The act of reclaiming a lost or suppressed cultural identity is often carried out with defiance. Histories that have been denigrated or marginalized tend to be reborn in the contentious language of rebellion. Susan Power's first novel, The Grass Dancer, set on a North Dakota reservation, reassembles the history of the Sioux Indians—a term Power seems to prefer to the currently favoured "Native Americans"—with disarming equanimity.

Four weeks before Harley Wind Soldier's birth, his father and brother are killed by a drunken driver. The driver is white, and, though Power makes little of this detail, the accident epitomizes the offhand way in which, throughout this novel, white society wipes out the Indian past more through carelessness than malice. Harley's mother, traumatized by the accident, becomes mute; Harley grows up feeling that he has a "black, empty hole squeezed in his chest between heart and lungs". When the novel opens, in 1981, he is an introverted seventeen-year-old. At a summer pow-wow, he meets Pumpkin, a red-haired Menominee dancer of Irish ancestry. "You shouldn't ever be too arrogant or too loud about who you are", she tells Harley, in response to his...

(The entire section is 633 words.)

Linda Niemann (review date January 1995)

(Contemporary Literary Criticism)

SOURCE: "Healing History," in The Women's Review of Books, Vol. XII, No. 4, January, 1995, p. 23.

[In the following review, Niemann focuses on the magical and supernatural aspects of The Grass Dancer.]

The Grass Dancer flows along the page with the grace of its title character, a Menominee woman named Pumpkin who dances what is traditionally the male role of the grass dancer in powwows. The book as a whole becomes a place—the reservation where the series of stories that make up the novel are heard. Each chapter is as long as one night's storytelling, reflecting different points of view on the same set of events and characters. Susan Power draws on both novelistic technique and oral tradition to create a newly emerging form.

Storytelling, like grass dancing, is a tribal art: Power is working within her tradition to unfold spiritual secrets through the narrative. Each chapter is a discrete story in its own right, taking the reader from the 1860s to the 1980s as the lives of younger generations come to intersect with the still-present spirits of their ancestors.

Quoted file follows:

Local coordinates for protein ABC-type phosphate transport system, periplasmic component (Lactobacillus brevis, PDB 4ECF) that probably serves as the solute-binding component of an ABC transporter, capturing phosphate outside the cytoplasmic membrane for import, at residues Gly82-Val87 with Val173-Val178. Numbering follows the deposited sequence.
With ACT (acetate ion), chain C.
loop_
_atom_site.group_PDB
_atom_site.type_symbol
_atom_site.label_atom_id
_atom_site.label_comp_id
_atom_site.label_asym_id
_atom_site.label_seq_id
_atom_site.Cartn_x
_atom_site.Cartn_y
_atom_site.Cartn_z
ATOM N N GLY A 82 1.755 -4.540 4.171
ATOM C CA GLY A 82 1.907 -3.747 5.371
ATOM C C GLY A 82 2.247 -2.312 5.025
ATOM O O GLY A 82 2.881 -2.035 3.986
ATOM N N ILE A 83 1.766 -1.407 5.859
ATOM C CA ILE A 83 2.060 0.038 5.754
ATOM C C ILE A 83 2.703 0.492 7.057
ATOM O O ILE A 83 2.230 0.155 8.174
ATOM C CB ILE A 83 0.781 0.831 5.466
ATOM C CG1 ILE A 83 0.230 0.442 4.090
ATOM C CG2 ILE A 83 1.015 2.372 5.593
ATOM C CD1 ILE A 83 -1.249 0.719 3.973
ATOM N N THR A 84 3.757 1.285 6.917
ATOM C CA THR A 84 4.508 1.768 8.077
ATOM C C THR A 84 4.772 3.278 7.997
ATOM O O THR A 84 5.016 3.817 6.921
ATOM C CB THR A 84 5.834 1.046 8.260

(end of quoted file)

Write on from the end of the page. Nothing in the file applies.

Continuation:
This structuring of the novel as a series of overlapping stories is similar to Sherman Alexie's The Lone Ranger and Tonto Fistfight in Heaven. The difference is in focus: Alexie's stories are deeply rooted in reservation life and are triumphs over despair, while Power is more concerned with myth-making in all its new-car excitement. People get up from their deathbeds and walk on the moon with Neil Armstrong. They come back from the dead in pretty good shape, with consoling messages for the living. They give advice. History is not drenched in gore, as in Leslie Marmon Silko's Almanac of the Dead; it's less of a tragedy than we thought it was.

Power tells stories of how the Dakotas used white magic to defeat their enemies, such as the story about the "Medicine Hole"—the magical opening up of the earth that hid and protected warriors surrounded in a battle with US soldiers in the 1860s. She chooses to represent indigenous history not as a record of defeat but rather as a continuing process whose outcome is still uncertain. The past and the spirit world lie within and around the present.

The germinal story tells of Red Dress, a woman warrior who left her people to go to the US soldiers' Fort Laramie in 1864. There she pretended to accept their culture, but secretly used her magical powers of sexual attraction to lure and kill a number of them. Accepting this role separated her from her lover, Ghost Horse, and she died at the fort before they could be married. Ghost Horse married her spirit anyway, but in his grief he was unable to release her. He sought death in battle, and his spirit went to the place of the ancestors, while hers remained attached to the places of the living.


(The entire section is 1185 words.)